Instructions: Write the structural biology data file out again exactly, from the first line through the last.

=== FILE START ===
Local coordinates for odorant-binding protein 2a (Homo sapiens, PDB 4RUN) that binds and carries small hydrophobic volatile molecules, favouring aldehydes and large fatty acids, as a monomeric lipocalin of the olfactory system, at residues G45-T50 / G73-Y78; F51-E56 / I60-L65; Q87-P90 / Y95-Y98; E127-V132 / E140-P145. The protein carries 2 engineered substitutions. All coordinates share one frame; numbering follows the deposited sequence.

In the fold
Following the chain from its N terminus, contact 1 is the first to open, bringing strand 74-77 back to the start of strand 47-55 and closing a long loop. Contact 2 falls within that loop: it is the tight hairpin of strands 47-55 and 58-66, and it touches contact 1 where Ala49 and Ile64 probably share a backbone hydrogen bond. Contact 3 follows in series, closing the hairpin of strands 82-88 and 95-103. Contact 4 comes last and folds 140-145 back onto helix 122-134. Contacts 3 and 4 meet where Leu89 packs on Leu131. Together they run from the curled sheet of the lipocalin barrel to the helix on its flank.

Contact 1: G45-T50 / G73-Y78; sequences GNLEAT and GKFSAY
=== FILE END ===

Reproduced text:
Local coordinates for odorant-binding protein 2a (Homo sapiens, PDB 4RUN) that binds and carries small hydrophobic volatile molecules, favouring aldehydes and large fatty acids, as a monomeric lipocalin of the olfactory system, at residues G45-T50 / G73-Y78; F51-E56 / I60-L65; Q87-P90 / Y95-Y98; E127-V132 / E140-P145. The protein carries 2 engineered substitutions. All coordinates share one frame; numbering follows the deposited sequence.

In the fold
Following the chain from its N terminus, contact 1 is the first to open, bringing strand 74-77 back to the start of strand 47-55 and closing a long loop. Contact 2 falls within that loop: it is the tight hairpin of strands 47-55 and 58-66, and it touches contact 1 where Ala49 and Ile64 probably share a backbone hydrogen bond. Contact 3 follows in series, closing the hairpin of strands 82-88 and 95-103. Contact 4 comes last and folds 140-145 back onto helix 122-134. Contacts 3 and 4 meet where Leu89 packs on Leu131. Together they run from the curled sheet of the lipocalin barrel to the helix on its flank.

Contact 1: G45-T50 / G73-Y78; sequences GNLEAT and GKFSAY